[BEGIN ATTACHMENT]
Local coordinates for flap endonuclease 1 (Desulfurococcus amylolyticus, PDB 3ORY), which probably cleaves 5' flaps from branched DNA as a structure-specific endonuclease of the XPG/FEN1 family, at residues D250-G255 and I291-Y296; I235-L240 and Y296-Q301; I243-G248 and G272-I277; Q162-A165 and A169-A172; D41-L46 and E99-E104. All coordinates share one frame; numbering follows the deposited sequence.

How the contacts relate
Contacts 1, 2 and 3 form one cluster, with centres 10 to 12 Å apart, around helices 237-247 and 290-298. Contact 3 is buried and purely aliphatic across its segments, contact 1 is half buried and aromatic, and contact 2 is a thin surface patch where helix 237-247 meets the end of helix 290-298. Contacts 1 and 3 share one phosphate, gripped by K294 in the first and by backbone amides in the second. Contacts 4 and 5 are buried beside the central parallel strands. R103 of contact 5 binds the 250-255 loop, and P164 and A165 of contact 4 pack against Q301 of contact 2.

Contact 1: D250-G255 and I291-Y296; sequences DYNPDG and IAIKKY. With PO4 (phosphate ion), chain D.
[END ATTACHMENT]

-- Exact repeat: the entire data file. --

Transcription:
Local coordinates for flap endonuclease 1 (Desulfurococcus amylolyticus, PDB 3ORY), which probably cleaves 5' flaps from branched DNA as a structure-specific endonuclease of the XPG/FEN1 family, at residues D250-G255 and I291-Y296; I235-L240 and Y296-Q301; I243-G248 and G272-I277; Q162-A165 and A169-A172; D41-L46 and E99-E104. All coordinates share one frame; numbering follows the deposited sequence.

How the contacts relate
Contacts 1, 2 and 3 form one cluster, with centres 10 to 12 Å apart, around helices 237-247 and 290-298. Contact 3 is buried and purely aliphatic across its segments, contact 1 is half buried and aromatic, and contact 2 is a thin surface patch where helix 237-247 meets the end of helix 290-298. Contacts 1 and 3 share one phosphate, gripped by K294 in the first and by backbone amides in the second. Contacts 4 and 5 are buried beside the central parallel strands. R103 of contact 5 binds the 250-255 loop, and P164 and A165 of contact 4 pack against Q301 of contact 2.

Contact 1: D250-G255 and I291-Y296; sequences DYNPDG and IAIKKY. With PO4 (phosphate ion), chain D.